330 Brake Squeal

I’ve been pulling my hair out on fixing a persistent brake squeal on a SI 330 I have at my shop. I wanted to do the easiest thing first, which was to change the pads to a different compound hoping it would solve my problem. I was told you can often spot brake pad chatter by looking at the back of the pad to see if there is a wear mark from the pad vibrating against the piston as the pad chatters. I could see a small mark, but wasn’t sure if this was the cause of my noise.

Another old timer trick was to chamfer the leading edge of the pad with a file or grinder so the pad doesn’t touch perpendicular to the rotor.

A spirited test drive still had squealing from the same wheel. The brake dust collecting on the wire wheel showed I got the pads good and hot to bed into the rotor, but the noise was back.

I swapped pistons from right to left to make sure wasn’t a bad piston, but the noise stayed with the rotor, so I sent the rotor out for machining despite checking out true and straight.

I double checked the newly machined rotor and it was dead nuts straight, but the noise was still there!

Then I noticed a mark on the rotor that I didn’t notice before. It looked like either the caliper or the brake piston was touching the hat portion of the rotor!?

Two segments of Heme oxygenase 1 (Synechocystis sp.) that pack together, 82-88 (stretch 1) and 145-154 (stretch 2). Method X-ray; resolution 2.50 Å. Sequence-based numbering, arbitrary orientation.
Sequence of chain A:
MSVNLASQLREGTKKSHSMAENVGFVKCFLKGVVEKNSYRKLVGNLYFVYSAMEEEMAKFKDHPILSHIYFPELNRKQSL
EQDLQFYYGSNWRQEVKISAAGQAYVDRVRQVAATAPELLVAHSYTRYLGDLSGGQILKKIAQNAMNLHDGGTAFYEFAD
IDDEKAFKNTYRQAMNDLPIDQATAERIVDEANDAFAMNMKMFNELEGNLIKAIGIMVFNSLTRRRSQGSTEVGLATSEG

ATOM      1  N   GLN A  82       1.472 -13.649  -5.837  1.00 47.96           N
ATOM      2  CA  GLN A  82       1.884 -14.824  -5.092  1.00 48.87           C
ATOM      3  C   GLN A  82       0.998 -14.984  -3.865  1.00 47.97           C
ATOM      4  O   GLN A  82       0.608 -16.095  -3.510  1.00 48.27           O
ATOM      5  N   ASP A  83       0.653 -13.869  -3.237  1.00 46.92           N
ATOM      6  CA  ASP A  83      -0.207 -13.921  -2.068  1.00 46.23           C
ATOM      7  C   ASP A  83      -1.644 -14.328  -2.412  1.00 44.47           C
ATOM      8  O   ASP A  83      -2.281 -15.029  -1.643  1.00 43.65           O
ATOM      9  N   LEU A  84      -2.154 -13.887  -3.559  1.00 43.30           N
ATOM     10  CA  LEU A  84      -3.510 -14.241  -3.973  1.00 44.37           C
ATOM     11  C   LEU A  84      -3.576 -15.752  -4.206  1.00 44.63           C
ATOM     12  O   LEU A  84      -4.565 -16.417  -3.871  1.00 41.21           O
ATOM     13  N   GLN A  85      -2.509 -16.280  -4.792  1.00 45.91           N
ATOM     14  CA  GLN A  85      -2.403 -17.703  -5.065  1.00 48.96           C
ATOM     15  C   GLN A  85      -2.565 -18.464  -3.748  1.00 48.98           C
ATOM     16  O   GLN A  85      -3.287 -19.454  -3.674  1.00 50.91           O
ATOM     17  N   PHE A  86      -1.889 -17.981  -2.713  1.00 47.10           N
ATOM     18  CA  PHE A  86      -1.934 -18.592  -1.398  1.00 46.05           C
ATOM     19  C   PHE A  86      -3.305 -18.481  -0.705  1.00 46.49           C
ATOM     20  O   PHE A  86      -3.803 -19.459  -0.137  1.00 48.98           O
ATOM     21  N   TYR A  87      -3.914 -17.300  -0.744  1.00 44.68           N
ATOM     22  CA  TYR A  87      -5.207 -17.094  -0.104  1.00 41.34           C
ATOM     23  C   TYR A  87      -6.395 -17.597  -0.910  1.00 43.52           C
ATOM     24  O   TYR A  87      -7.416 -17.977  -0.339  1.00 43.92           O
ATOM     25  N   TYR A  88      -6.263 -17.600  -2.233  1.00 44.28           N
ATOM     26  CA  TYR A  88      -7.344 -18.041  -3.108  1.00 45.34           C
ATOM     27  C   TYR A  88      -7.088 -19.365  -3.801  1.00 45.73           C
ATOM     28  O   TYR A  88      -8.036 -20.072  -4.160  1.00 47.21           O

Trying to look for what was making the mark on the rotor, there was one obvious part, and that was the piston retainer that was being ground down by the rotor. You can see how much thinner it was than the one next to it. This part may have been ground down thin by the previous shop, but it was still making contact. There was an additional mark from the actual caliper frame as well.

The clip holding this little sheet metal part in place as bent, and allowing it to move out of position.

As the brakes were applied, this clip would be forced into the hub. I ground down the clip some more to clear the rotor, and put the brakes back together.

On the last of what I hoped to be the final test drive, the brakes were finally quiet. There was the occasional squeal from heating the pads really hot, but the noise went away as things cooled off. Working on old cars can be pretty frustrating because you never know what you’re going to find to keep you from solving a problem. Calling the owner without solutions or an estimate of how much longer it will take is not fun, and I appreciate it when the owner understands and allows me to keep trying. The other side to that is the self doubt about whether I could find the solution, but I managed to win on this one. I also have to thank my friends in the business that I called this week to discuss my problem. Everyone offered similar solutions, but sometimes talking it through with another mechanic gave me ideas to pursue so I could finally find the culprit. It was also nice once in a while to spend time with my contemporaries to bitch about what a pain in the ass it is to work on these old cars. Thanks guys!



TomYang.net Monterey Cocktail Party

This year’s Vintage Ferrari Party is being generously co-hosted with Larry and Kristy Hernandez in Pacific Grove, CA on August 15th at 6pm. Contact Tom for location details.

See you all in Monterey!